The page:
Friday Fun: 3 Ways Citizens Are Using Technology to Tackle Air Pollution on Their Own

Victims of poor air quality and smog, citizens have begun dealing with air pollution on their own terms. Photo by Wilson Hui/Flickr

For the first time in history, Beijing’s government issued a “red alert” for smog, shutting down the city for three days. Announced on December 7, the alert took place while COP21 was in full swing at Paris, where China, the world’s largest emitter, joined 195 countries to sign the historic Paris Agreement for a zero-carbon and prosperous future.

Despite great efforts by policymakers to combat air pollution in Chinese cities, citizens have long had to find innovative ways to combat smog on their own. But this isn’t unique to China. With air pollution reaching critical levels in some cities, citizens across the globe have been independently exploring methods of fighting back against the harmful effects of air pollution. Below are three examples of tactics used by citizens to raise awareness, protect themselves and to reduce smog in their communities:

The Smog Vacuum Cleaner

Wouldn’t it be nice if you could use your household vacuum to also clean up air pollution? This was the underlying idea of a performance artist in Beijing, who used an industrial-strength vacuum cleaner to collect dust (including smog and building-site dust), and combined them with red clay to make bricks, as “condensed pollution.” The artist, known as Brother Nut, traveled across Beijing with his vacuum cleaner, speaking to people on the street about air pollution to raise awareness on the issue.

An eye-catching action and bold protest, this idea–to use vacuum technology to clean the air–has also been done on a larger scale. For example, Dutch designer Daan Roosegaarde has led the design and implementation of the Smog Free Project, in collaboration with his team and nanoparticles expert Bob Ursem. As a “sensory experience” towards a clean future, the first pilot project has been open to public in Rotterdam since September 4, 2015.

The Smog Free project contains two parts:

  • Smog Free Tower. A 7-meter structure that uses patented ion technology, the tower can clean 30,000 cubic meters of air per hour, and is powered by wind energy. The filters used in the Tower clean 60-70 percent of air pollutants, and cost ranges from 1,600 to 118,000 euros.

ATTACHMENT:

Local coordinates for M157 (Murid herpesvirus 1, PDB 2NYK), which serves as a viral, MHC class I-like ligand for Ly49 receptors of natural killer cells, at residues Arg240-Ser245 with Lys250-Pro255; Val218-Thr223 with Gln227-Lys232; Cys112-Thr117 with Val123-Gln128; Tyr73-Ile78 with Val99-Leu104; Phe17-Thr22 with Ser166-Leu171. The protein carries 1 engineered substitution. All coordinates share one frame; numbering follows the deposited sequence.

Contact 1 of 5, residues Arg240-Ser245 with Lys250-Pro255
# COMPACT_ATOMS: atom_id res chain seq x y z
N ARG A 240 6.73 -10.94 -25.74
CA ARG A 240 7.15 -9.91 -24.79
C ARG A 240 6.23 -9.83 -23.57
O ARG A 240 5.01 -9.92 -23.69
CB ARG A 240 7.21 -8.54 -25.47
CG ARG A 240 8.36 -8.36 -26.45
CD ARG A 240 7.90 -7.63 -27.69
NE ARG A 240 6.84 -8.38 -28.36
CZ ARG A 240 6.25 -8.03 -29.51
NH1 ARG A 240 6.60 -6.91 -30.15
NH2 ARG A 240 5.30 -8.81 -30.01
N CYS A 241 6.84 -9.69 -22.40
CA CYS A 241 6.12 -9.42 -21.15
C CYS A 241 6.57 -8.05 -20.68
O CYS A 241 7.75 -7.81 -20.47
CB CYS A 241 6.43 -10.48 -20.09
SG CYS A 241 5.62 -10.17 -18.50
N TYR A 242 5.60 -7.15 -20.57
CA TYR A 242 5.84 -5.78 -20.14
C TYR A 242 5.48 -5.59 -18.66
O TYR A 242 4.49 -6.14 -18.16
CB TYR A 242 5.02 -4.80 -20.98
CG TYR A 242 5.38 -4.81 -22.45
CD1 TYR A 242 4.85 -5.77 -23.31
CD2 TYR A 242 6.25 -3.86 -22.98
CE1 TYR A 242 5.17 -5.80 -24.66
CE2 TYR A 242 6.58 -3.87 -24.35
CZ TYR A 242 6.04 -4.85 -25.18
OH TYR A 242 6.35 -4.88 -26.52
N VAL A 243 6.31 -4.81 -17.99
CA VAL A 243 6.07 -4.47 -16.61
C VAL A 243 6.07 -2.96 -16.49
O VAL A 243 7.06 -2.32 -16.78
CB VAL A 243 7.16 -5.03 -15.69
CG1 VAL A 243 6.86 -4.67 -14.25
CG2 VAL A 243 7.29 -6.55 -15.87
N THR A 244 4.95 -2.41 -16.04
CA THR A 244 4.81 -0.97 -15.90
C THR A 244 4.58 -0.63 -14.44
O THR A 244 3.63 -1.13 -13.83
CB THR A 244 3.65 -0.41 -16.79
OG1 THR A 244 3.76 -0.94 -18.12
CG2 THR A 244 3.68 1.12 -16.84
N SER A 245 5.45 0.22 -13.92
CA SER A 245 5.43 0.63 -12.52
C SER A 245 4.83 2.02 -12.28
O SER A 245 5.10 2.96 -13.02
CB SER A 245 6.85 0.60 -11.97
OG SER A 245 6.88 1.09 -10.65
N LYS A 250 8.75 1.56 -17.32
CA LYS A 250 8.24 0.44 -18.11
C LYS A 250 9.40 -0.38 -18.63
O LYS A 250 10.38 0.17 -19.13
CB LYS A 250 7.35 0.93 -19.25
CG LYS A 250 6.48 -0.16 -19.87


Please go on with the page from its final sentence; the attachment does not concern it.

The Smog Free Tower by Roosegaarde. Photo by wim hoppenbrouwers/Flickr

  • Smog Free Ring/Cufflinks. Each piece of jewelry contains a 8.4×8.4 mm cube of compressed smog, derived from 1,000 cubic meters of air. By pledging 50 Euros or more to support the project, anyone can receive one cube.

Smog Ring by Roosegaarde. Photo by Studio Roosegaarde/Flickr

Citizens as Air Pollution Sensors

While complex monitoring systems are typically used to detect air pollution levels, some citizens have successfully acted as smog sensors themselves. Wielding smartphones, citizens are able to document and communicate air pollution levels with high accuracy and in real-time. For example, this past September, the ISpex EU project worked with participants in 11 European cities to install a free smartphone app to take photos of the sky. The app measures atmospheric particles through analyzing the spectrum of light reaching the device, the angle of the measurement, and polarisation (a property of light). The crowd-sourced air quality information is then displayed on a real-time map, visible both in the app and on an online site, letting locals know smog levels.

Beyond gathering ground-level data, citizen researchers and data scientists also contribute to modelling and analyzing air pollution, drawing on the growing amounts of open data. In Kaggle, a platform for data prediction, participants from all over the world compete to design early warning models to accurately predict dangerous levels of air pollutants on an hourly basis using a large open dataset.

The Do it Yourself (DIY) Air Filter

Two pictures taken from the balcony of an apartment in Jinan, China on different days. Although Beijing is the most iconic Chinese city for air pollution, some of the most serious cases of air pollution and smog happen outside of Beijing. Photos by Xiangyi Li

While we largely think of air pollution as an outdoor concern, indoor air pollutants levels can be 2-5 or even 100 times higher than outdoors. And since indoor air pollution is hardly addressed through governmental policy, it’s up to individual citizens to ensure the air quality of their homes.

To improve indoor air, a DIY air filter can be a cost-efficient and easy method of purification–and has been used by residents (particularly in China) who can’t afford expensive filters. The materials needed are simple: a high-efficiency particulate arresting (HEPA) filter, a fan, and a velcro strap. The construction is similarly easy; attach the filter in front of the fan using the velcro strap, and place the filter near your home’s main vents. Taking only 30 minutes to build, the air purifier can reduce indoor particulate matter (PM) 0.5 and PM 2.5 significantly at home. Easily found online or in stores, a HEPA filter is a mat composed of randomly arranged fibers, which can trap particles with small diameters. Particles will then be captured when the fan blows indoor air to the HEPA filter, improving indoor air quality.

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